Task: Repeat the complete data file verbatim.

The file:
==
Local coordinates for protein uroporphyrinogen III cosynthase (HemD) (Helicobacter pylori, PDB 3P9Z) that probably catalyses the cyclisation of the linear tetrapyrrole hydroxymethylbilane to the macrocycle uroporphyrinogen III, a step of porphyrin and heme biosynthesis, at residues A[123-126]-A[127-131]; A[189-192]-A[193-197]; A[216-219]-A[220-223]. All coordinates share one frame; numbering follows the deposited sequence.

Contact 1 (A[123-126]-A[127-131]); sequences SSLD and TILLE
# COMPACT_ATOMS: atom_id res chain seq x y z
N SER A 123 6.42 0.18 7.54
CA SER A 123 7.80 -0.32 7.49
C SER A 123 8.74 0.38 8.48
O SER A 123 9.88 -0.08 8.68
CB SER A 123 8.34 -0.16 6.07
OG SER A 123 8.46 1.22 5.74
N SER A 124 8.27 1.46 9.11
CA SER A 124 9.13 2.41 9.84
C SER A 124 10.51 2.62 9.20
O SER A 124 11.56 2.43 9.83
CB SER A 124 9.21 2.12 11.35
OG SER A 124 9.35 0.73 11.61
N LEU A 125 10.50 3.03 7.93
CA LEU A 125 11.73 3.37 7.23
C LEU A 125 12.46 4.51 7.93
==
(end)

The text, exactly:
Local coordinates for protein uroporphyrinogen III cosynthase (HemD) (Helicobacter pylori, PDB 3P9Z) that probably catalyses the cyclisation of the linear tetrapyrrole hydroxymethylbilane to the macrocycle uroporphyrinogen III, a step of porphyrin and heme biosynthesis, at residues A[123-126]-A[127-131]; A[189-192]-A[193-197]; A[216-219]-A[220-223]. All coordinates share one frame; numbering follows the deposited sequence.

Contact 1 (A[123-126]-A[127-131]); sequences SSLD and TILLE
# COMPACT_ATOMS: atom_id res chain seq x y z
N SER A 123 6.42 0.18 7.54
CA SER A 123 7.80 -0.32 7.49
C SER A 123 8.74 0.38 8.48
O SER A 123 9.88 -0.08 8.68
CB SER A 123 8.34 -0.16 6.07
OG SER A 123 8.46 1.22 5.74
N SER A 124 8.27 1.46 9.11
CA SER A 124 9.13 2.41 9.84
C SER A 124 10.51 2.62 9.20
O SER A 124 11.56 2.43 9.83
CB SER A 124 9.21 2.12 11.35
OG SER A 124 9.35 0.73 11.61
N LEU A 125 10.50 3.03 7.93
CA LEU A 125 11.73 3.37 7.23
C LEU A 125 12.46 4.51 7.93